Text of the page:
Skógafoss is one of Iceland’s biggest and most beautiful waterfalls with an astounding width of 25 meters (82 feet) and a drop of 60 meters (197 feet).
Due to the amount of spray the cascade produces, at least one rainbow is present any time the sun emerges from behind the clouds.
Located on the Skógá river, this mighty cascade is clearly visible from Route 1 and is an excellent place to stop and stretch the legs while travelling Iceland’s South Coast. The river below Skógafoss holds a large char and salmon population and is thus a favourite spot for fishermen in the summer.
The land underneath the waterfall is very flat, allowing visitors to walk right up to the wall of water. This will get you drenched, although, on a summer’s day, it can be quite tempting.
Skógafoss can also be viewed from the top as a steep staircase leads to an observational platform above the cascade. Many nesting seabirds can be found on the route up.
Skógafoss is located near the small village of Skógar, south of the Eyjafjallajökull glacier volcano. There you’ll find the Skógasafn folk museum, an open-air museum with both old wooden houses and turf houses, as well as a regional museum with various artefacts from this area.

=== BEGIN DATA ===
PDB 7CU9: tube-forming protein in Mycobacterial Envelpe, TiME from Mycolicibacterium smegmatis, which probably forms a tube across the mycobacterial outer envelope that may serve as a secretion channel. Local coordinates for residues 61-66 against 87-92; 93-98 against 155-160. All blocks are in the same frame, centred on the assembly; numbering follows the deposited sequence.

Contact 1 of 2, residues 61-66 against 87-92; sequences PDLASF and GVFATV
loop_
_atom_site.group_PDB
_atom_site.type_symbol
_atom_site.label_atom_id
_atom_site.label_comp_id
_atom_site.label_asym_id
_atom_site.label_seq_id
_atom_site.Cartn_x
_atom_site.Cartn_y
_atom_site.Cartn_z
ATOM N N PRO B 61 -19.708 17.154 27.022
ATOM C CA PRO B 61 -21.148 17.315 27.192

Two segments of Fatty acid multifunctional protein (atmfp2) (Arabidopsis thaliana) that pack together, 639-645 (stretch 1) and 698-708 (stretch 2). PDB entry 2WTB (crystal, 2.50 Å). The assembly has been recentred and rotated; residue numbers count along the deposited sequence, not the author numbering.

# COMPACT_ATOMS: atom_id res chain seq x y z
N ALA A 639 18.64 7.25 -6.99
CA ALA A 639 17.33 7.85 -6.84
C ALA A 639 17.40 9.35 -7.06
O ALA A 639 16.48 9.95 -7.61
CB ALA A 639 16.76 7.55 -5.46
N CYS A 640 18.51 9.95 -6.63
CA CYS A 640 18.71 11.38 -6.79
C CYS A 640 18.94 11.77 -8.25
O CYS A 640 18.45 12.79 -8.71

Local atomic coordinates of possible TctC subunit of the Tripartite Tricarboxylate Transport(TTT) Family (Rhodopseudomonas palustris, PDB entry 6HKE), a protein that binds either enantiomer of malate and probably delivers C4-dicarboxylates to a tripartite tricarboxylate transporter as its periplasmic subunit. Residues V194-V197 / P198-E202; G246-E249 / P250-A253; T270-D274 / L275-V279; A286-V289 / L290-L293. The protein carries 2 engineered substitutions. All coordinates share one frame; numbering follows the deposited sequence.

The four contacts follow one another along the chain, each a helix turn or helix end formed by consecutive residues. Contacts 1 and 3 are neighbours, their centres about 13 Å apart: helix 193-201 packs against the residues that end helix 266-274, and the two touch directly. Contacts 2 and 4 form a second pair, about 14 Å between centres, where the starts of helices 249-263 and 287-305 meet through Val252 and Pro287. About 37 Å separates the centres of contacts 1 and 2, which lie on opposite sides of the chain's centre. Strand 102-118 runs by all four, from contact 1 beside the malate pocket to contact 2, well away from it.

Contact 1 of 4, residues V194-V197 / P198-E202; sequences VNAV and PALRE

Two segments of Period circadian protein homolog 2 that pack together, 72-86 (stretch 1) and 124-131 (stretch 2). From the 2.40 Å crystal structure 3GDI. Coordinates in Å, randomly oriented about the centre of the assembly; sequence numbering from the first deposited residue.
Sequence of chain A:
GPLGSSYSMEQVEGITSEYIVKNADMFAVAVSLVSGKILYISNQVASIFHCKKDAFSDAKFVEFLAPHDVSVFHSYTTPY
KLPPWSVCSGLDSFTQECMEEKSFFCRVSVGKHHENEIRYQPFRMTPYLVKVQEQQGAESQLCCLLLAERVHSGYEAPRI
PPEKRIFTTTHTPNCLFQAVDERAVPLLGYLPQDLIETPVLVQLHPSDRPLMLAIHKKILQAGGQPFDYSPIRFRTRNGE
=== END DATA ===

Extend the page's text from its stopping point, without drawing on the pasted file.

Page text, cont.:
A part of the Skógasafn Regional Museum is the Museum of Transportation, which showcases the history and evolution of transportation, communication and technologies in Iceland. There, you can see how this nation evolved from the age of the working horse to the digital communications of the 21st century.
The Skógasafn museum also includes a café and a museum shop, and in the village of Skógar, you will find both a hotel and a restaurant.
At the eastern side of Skógafoss, you will find one of Iceland’s most famed hiking routes; the Fimmvörðuháls pass. The 22 kilometre (14 miles) trail takes you along Skógá river, between two glaciers, Mýrdalsjökull and Eyjafjallajökull, before ending in the beautiful Þórsmörk valley.
Skógafoss is often visited alongside the waterfall Seljalandsfoss, which is just a little further along the South Coast. Both fall from cliffs of the same height, and while Skógafoss is much more powerful, Seljalandsfoss has a cave behind it, which means it can be fully encircled. It is also next to a much lesser known but still awe-inspiring waterfall, Gljúfrabúi.
A gold ring is on display at the Skógasafn museum. According to legend, the ring is from a chest that was owned by Þrasi Þórólfsson, one of the first Viking settlers in the area, who by some accounts was a giant. Folklore states that before his death in 900 AD, Þrasi buried a chest filled with gold in a cave behind Skógafoss waterfall.
Many attempts were made to retrieve the chest after Þrasi’s death, and years later, locals managed to grasp a ring on the side of the chest. As they pulled, the ring broke off, and the treasure was lost forever. The ring was then given to the local church before it made its way to the museum.